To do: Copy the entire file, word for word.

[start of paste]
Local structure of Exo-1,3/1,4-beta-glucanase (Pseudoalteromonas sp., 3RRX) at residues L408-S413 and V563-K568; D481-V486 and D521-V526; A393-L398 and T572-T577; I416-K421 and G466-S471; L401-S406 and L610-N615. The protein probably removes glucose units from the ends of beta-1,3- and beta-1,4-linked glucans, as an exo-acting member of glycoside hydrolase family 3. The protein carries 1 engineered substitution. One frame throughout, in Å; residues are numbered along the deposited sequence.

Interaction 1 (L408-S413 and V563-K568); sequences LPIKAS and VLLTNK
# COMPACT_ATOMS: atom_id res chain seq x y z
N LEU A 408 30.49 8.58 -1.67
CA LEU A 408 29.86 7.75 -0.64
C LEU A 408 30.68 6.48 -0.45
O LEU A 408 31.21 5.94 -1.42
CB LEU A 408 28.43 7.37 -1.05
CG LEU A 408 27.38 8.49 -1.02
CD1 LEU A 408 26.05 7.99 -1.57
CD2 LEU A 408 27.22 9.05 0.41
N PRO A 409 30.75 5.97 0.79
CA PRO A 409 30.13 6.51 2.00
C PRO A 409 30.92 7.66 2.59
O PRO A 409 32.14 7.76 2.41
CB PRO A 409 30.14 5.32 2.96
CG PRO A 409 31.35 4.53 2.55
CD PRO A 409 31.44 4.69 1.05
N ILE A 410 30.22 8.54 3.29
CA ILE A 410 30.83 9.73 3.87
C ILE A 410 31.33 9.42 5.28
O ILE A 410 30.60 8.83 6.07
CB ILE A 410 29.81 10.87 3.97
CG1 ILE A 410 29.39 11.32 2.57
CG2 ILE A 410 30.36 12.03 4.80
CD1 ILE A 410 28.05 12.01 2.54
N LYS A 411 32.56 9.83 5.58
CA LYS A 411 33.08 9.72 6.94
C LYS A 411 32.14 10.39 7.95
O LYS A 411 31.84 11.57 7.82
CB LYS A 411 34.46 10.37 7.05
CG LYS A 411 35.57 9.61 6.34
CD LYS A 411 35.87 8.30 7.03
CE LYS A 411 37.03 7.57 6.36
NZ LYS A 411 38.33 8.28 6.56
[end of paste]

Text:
Local structure of Exo-1,3/1,4-beta-glucanase (Pseudoalteromonas sp., 3RRX) at residues L408-S413 and V563-K568; D481-V486 and D521-V526; A393-L398 and T572-T577; I416-K421 and G466-S471; L401-S406 and L610-N615. The protein probably removes glucose units from the ends of beta-1,3- and beta-1,4-linked glucans, as an exo-acting member of glycoside hydrolase family 3. The protein carries 1 engineered substitution. One frame throughout, in Å; residues are numbered along the deposited sequence.

Interaction 1 (L408-S413 and V563-K568); sequences LPIKAS and VLLTNK
# COMPACT_ATOMS: atom_id res chain seq x y z
N LEU A 408 30.49 8.58 -1.67
CA LEU A 408 29.86 7.75 -0.64
C LEU A 408 30.68 6.48 -0.45
O LEU A 408 31.21 5.94 -1.42
CB LEU A 408 28.43 7.37 -1.05
CG LEU A 408 27.38 8.49 -1.02
CD1 LEU A 408 26.05 7.99 -1.57
CD2 LEU A 408 27.22 9.05 0.41
N PRO A 409 30.75 5.97 0.79
CA PRO A 409 30.13 6.51 2.00
C PRO A 409 30.92 7.66 2.59
O PRO A 409 32.14 7.76 2.41
CB PRO A 409 30.14 5.32 2.96
CG PRO A 409 31.35 4.53 2.55
CD PRO A 409 31.44 4.69 1.05
N ILE A 410 30.22 8.54 3.29
CA ILE A 410 30.83 9.73 3.87
C ILE A 410 31.33 9.42 5.28
O ILE A 410 30.60 8.83 6.07
CB ILE A 410 29.81 10.87 3.97
CG1 ILE A 410 29.39 11.32 2.57
CG2 ILE A 410 30.36 12.03 4.80
CD1 ILE A 410 28.05 12.01 2.54
N LYS A 411 32.56 9.83 5.58
CA LYS A 411 33.08 9.72 6.94
C LYS A 411 32.14 10.39 7.95
O LYS A 411 31.84 11.57 7.82
CB LYS A 411 34.46 10.37 7.05
CG LYS A 411 35.57 9.61 6.34
CD LYS A 411 35.87 8.30 7.03
CE LYS A 411 37.03 7.57 6.36
NZ LYS A 411 38.33 8.28 6.56